When you look like Elvis -- to the point that people have a tendency to stop you in the street unless you wear a bit of a disguise -- and can sing like the King, there's a natural path to take in life, especially if you're already living in the entertainment capital of the world.
That's the situation former singing bartender and Niagara Falls native Rick Alviti found himself in more than 20 years ago when his career as an Elvis impersonator started in Hollywood.
That life path brings him and his show, "That's the Way It Was," to Batavia Downs at 7 p.m. Sept. 9.
"I like the people I meet," said Alviti when asked what he enjoys about his career. "I meet the nicest people. They're always so kind to me. When I'm out in stores or restaurants, people come up to me because I have this Elvis resemblance, and sometimes I wear a hat when I'm out, but when they come up to me, I always give them a card and invite them to a show. That's what I do for a living.
"Meeting people, especially the people who love Elvis, is the best part. They're excited to meet because they love Elvis. I'm fortunate to have that connection, and to me, that's a good thing."
After attending North Tonawanda High School, Alviti moved to Hollywood to pursue an acting career. He landed a job at Dimples, a bar across from the NBC Studio that was a favorite entertainment industry hangout. His gimmick was signing while he poured drinks, and already a huge Elvis Presley fan, he sang a lot of Elvis songs. But Alviti had a beard, so nobody yet noticed his resemblance to Tupolo's most famous son.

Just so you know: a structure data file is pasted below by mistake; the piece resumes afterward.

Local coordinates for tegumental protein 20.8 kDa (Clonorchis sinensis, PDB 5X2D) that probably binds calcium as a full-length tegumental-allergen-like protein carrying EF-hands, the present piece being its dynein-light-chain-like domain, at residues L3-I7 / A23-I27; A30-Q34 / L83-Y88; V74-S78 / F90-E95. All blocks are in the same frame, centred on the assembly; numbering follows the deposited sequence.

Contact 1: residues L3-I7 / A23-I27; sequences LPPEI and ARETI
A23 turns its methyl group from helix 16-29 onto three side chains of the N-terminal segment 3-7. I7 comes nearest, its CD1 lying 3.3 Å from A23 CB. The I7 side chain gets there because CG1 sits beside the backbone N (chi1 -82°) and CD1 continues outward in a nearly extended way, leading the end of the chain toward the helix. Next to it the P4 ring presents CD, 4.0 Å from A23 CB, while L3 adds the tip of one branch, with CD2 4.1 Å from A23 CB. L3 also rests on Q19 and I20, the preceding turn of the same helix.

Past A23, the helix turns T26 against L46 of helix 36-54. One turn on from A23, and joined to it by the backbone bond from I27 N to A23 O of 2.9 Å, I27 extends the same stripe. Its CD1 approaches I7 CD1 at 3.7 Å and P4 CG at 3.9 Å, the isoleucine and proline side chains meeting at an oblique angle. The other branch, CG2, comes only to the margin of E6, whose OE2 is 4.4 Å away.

He landed an acting job and had to cut his hair and shave his beard. That's when, he said, everyone started calling him "Elvis."
He decided to get an agent and began getting serious about studying Elvis Presley's moves, watching his movies, and learning his songs. He got some gigs in Las Vegas and then the Las Vegas Convention and Visitors Authority sponsored him on a national tour.